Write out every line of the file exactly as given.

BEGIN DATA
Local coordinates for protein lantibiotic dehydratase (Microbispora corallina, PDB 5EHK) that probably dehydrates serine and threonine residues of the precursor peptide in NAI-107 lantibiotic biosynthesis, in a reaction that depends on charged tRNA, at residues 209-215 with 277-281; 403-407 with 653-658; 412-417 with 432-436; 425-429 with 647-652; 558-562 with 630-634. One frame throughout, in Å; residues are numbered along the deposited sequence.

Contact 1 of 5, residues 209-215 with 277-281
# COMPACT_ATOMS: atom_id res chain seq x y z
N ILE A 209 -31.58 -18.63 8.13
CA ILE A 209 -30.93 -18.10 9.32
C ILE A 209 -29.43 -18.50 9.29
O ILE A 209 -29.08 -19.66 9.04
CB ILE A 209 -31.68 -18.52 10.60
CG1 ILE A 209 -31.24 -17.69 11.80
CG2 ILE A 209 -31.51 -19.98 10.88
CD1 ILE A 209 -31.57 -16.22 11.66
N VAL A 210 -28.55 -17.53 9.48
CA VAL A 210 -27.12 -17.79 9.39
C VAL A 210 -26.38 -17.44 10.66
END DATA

Local coordinates for protein lantibiotic dehydratase (Microbispora corallina, PDB 5EHK) that probably dehydrates serine and threonine residues of the precursor peptide in NAI-107 lantibiotic biosynthesis, in a reaction that depends on charged tRNA, at residues 209-215 with 277-281; 403-407 with 653-658; 412-417 with 432-436; 425-429 with 647-652; 558-562 with 630-634. One frame throughout, in Å; residues are numbered along the deposited sequence.

Contact 1 of 5, residues 209-215 with 277-281
# COMPACT_ATOMS: atom_id res chain seq x y z
N ILE A 209 -31.58 -18.63 8.13
CA ILE A 209 -30.93 -18.10 9.32
C ILE A 209 -29.43 -18.50 9.29
O ILE A 209 -29.08 -19.66 9.04
CB ILE A 209 -31.68 -18.52 10.60
CG1 ILE A 209 -31.24 -17.69 11.80
CG2 ILE A 209 -31.51 -19.98 10.88
CD1 ILE A 209 -31.57 -16.22 11.66
N VAL A 210 -28.55 -17.53 9.48
CA VAL A 210 -27.12 -17.79 9.39
C VAL A 210 -26.38 -17.44 10.66